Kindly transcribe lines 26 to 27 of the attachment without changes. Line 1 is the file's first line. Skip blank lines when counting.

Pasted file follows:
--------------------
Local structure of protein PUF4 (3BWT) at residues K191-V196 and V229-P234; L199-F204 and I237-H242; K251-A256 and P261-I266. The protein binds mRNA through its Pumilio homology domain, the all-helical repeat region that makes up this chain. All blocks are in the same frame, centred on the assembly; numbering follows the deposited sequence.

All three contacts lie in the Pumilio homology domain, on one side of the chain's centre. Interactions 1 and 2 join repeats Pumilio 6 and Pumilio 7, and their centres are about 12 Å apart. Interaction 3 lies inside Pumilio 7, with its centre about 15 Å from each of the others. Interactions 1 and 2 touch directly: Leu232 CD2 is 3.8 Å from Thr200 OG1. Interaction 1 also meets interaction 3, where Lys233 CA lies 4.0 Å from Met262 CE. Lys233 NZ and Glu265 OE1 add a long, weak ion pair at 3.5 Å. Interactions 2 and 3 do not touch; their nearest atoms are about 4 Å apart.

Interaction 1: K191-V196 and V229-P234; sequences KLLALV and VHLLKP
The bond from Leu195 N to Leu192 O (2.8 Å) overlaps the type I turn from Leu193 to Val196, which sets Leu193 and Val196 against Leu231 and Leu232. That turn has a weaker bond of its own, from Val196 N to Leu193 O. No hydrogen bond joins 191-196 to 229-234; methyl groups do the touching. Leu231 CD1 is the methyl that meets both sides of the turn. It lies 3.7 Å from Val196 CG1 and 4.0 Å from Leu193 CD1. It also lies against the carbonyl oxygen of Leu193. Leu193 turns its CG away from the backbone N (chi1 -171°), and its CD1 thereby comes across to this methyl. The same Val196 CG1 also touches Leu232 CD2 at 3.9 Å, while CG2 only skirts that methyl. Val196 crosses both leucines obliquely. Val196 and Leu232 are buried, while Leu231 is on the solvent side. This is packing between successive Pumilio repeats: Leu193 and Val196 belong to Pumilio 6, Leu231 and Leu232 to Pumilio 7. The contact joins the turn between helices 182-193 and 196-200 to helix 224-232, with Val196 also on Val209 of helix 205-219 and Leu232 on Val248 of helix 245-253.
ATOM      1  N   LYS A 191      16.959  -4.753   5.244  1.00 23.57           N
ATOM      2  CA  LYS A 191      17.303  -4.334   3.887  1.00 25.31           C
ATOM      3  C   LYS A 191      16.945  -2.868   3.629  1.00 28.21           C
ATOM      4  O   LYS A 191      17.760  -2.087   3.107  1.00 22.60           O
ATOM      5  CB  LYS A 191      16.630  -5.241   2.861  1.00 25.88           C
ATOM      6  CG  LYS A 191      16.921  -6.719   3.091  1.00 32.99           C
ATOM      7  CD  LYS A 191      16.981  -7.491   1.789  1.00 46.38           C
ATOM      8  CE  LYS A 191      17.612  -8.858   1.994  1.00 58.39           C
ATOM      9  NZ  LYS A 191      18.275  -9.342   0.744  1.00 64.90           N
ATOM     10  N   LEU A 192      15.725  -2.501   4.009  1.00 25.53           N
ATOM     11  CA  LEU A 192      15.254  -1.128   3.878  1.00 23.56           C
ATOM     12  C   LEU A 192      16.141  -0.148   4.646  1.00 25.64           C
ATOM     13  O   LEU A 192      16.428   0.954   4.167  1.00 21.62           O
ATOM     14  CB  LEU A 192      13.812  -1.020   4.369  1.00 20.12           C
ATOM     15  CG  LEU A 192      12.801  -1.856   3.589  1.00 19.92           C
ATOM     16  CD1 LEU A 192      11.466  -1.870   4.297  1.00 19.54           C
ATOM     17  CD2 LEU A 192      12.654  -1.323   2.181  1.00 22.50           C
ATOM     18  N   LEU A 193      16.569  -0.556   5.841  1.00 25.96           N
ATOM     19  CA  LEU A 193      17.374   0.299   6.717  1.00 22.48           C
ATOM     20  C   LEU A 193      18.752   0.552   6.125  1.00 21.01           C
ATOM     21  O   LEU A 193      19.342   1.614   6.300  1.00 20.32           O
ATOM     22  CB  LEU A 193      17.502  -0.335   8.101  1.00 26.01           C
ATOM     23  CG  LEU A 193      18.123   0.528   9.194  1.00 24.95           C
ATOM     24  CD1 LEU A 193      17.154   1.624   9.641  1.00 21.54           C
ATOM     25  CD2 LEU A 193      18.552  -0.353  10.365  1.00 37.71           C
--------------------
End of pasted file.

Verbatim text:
ATOM     22  CB  LEU A 193      17.502  -0.335   8.101  1.00 26.01           C
ATOM     23  CG  LEU A 193      18.123   0.528   9.194  1.00 24.95           C